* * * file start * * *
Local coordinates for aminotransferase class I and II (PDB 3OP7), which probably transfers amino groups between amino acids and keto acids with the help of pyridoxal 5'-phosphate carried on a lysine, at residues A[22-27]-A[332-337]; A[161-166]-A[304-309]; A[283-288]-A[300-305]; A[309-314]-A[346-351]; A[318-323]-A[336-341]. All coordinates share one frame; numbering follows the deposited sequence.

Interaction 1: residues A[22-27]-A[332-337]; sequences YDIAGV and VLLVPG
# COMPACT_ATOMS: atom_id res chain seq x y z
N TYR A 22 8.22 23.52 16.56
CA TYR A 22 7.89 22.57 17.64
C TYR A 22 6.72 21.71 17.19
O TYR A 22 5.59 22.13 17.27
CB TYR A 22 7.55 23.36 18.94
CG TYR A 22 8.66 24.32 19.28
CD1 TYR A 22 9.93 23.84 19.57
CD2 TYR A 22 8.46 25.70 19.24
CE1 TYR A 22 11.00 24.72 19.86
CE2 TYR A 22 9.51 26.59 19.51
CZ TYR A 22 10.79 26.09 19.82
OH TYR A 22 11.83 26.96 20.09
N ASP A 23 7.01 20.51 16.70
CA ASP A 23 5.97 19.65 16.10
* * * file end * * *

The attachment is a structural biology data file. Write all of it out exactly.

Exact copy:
Local coordinates for aminotransferase class I and II (PDB 3OP7), which probably transfers amino groups between amino acids and keto acids with the help of pyridoxal 5'-phosphate carried on a lysine, at residues A[22-27]-A[332-337]; A[161-166]-A[304-309]; A[283-288]-A[300-305]; A[309-314]-A[346-351]; A[318-323]-A[336-341]. All coordinates share one frame; numbering follows the deposited sequence.

Interaction 1: residues A[22-27]-A[332-337]; sequences YDIAGV and VLLVPG
# COMPACT_ATOMS: atom_id res chain seq x y z
N TYR A 22 8.22 23.52 16.56
CA TYR A 22 7.89 22.57 17.64
C TYR A 22 6.72 21.71 17.19
O TYR A 22 5.59 22.13 17.27
CB TYR A 22 7.55 23.36 18.94
CG TYR A 22 8.66 24.32 19.28
CD1 TYR A 22 9.93 23.84 19.57
CD2 TYR A 22 8.46 25.70 19.24
CE1 TYR A 22 11.00 24.72 19.86
CE2 TYR A 22 9.51 26.59 19.51
CZ TYR A 22 10.79 26.09 19.82
OH TYR A 22 11.83 26.96 20.09
N ASP A 23 7.01 20.51 16.70
CA ASP A 23 5.97 19.65 16.10